parent opinion

'It's just another bloody thing for parents to do.' This year, I'm refusing to do Elf on the Shelf.

'Tis the season of parental overwhelm.

There are group present apps coming at us from all directions, too many people to catch up with, endless end-of-year events, and kids who are overstimulated and overtired. 

There are babies who miss naps who are being passed around to relatives, toddler tantrums, photos with Santa, and the dreaded Elf on the Shelf.

Watch: Things Mums never say at Christmas. Post continues below. 

Video via Mamamia.

Don’t get me wrong; I LOVE Christmas. My favourite movie by far (ironically) is Elf. I love planning and giving gifts. I love summer in Australia, where my kids look their happiest and healthiest. 

But I also know the drag of this season. Of kids who are beyond shattered, and parents who are stretched thin.

As a mum of four boys, I feel this every year, but like many parents, I just don’t know what to drop from my endless to-do list.

One of the aspects of this season that I just don’t get is the Elf on the Shelf phenomenon. 

The Elf on the Shelf was first created in 2005, but it got big in Australia around 2012. 

Here's how it works. Parents purchase an elf toy and book, and then every single night in December, they hide the elf somewhere new for the kids to find the next morning. 

The idea is that the elf flies to the North Pole overnight to report on who’s been nice or naughty to Santa and then returns to a new spot to keep watch the next day. 

Yep, this little elf is a spy for the big guy.  

Image: Tess Donohue Photography.


Parents everywhere either begrudgingly or excitedly agree to this. Maybe because everyone is doing it, or maybe because it sounds like fun... at first. 

Once you are in, you are committed for the month, so it means you need to keep thinking of new places and creative things for the elf to do each day.

If this all sounds like hard work, I agree. 

I am a mum of four boys. We had an Elf on the Shelf when my eldest kids were four and two.

I paid top dollar for this must-have item. And to be honest with you, for a few nights, it was fun. 

Then, I forgot to move the bloody thing, and I had to explain why he "forgot to move".

Another few nights in, It began to scare one of my boys because it was "watching" him and we had to make the elf turn away.

Then, we had a near nuclear style meltdown when a friend came over and "touched" our elf (something any elf lover knows is a no-no as it takes away the elf’s magic).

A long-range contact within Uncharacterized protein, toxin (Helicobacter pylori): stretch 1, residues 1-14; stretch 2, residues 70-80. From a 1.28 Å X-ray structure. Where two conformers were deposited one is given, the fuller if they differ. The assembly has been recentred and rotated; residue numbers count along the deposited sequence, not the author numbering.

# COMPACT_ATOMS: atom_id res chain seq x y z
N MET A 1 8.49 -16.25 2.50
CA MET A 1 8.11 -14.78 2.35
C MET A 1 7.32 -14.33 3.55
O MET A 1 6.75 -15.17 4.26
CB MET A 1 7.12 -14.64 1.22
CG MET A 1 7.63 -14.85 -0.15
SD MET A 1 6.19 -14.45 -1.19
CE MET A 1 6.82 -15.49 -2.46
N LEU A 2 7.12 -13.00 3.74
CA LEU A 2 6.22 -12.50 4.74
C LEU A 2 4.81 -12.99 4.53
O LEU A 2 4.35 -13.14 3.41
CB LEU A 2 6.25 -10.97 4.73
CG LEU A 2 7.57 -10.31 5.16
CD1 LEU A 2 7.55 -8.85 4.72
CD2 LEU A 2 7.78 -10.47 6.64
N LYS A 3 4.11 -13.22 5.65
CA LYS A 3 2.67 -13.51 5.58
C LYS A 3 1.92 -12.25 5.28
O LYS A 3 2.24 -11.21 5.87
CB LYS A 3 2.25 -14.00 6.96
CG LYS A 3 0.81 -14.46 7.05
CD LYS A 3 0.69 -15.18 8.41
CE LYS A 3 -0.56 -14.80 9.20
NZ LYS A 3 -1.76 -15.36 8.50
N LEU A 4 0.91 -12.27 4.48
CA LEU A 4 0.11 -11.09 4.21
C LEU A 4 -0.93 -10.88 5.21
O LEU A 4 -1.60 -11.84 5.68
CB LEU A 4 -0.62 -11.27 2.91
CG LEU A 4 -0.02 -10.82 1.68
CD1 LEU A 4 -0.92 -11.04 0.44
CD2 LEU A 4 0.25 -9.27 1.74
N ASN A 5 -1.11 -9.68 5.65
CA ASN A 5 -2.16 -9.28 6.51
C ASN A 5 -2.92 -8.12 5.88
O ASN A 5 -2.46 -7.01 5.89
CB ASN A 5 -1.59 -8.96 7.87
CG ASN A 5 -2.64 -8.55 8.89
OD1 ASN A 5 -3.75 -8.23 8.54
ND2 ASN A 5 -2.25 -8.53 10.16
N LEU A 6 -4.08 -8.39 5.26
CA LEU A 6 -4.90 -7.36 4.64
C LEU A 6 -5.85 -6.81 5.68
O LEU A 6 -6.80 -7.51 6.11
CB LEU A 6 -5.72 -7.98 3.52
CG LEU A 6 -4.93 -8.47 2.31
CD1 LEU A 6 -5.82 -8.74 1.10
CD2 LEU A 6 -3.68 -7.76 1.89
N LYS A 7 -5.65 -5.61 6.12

Image: Tess Donohue Photography.


Finally, one night while my husband was away for work, I decided that the little elf was looking at me funny. Chucky flashbacks, anyone?

In short, he didn’t last a full season in our house before I sold him on eBay.

The bottom line is the Elf on the Shelf is just another bloody thing for parents to do. So, we don't do it anymore.

Year after year, I watch other parents do the elf in their household and I feel utterly perplexed by it. To be honest, I just can’t figure out how other parents are managing it!

Honestly, it's already enough buying and hiding presents for four kids from Santa ready for Christmas morning that are all wrapped in paper that no one has seen.

The thought of moving that elf every single night on top of everything else seems like an extra task I just can’t take on, and it seems I am not alone. 

We are a generation of parents who are already overworked and overstretched. We spend more quality time with our kids than any previous generation and yet we also do more actual work hours. On top of that, we are racing around getting our kids to more extracurricular activities than any generation before us.

Listen to This Glorious Mess, a twice-weekly look at parenting as it truly is: confusing, exhausting, inspiring, funny, and full of surprises. Post continues below.

In short, we are busy. Really busy. And this elf? I think he is just another thing to do that keeps parents perpetually spinning plates and juggling balls and not connecting in a real sense with what our own needs are. 

The best thing we can give our kids at this time of year is being parents who are able to take some time to care for themselves, to rest, and to do 'less'.

So, if the elf brings fun and joy to your family, I'm happy for you. But for us, we will sit this one out. That creepy little guy is all yours. 

Genevieve Muir is an obstetric social worker, parent educator and mum to four boys with a passion for helping parents in the first five years of parenting. Gen works in a busy maternity hospital in Sydney, and also works privately with families though online programs, parenting groups, and one-on-one sessions. You can find her on Instagram  @connectedparentingau or on her website.

Feature Image: Tess Donohue Photography.

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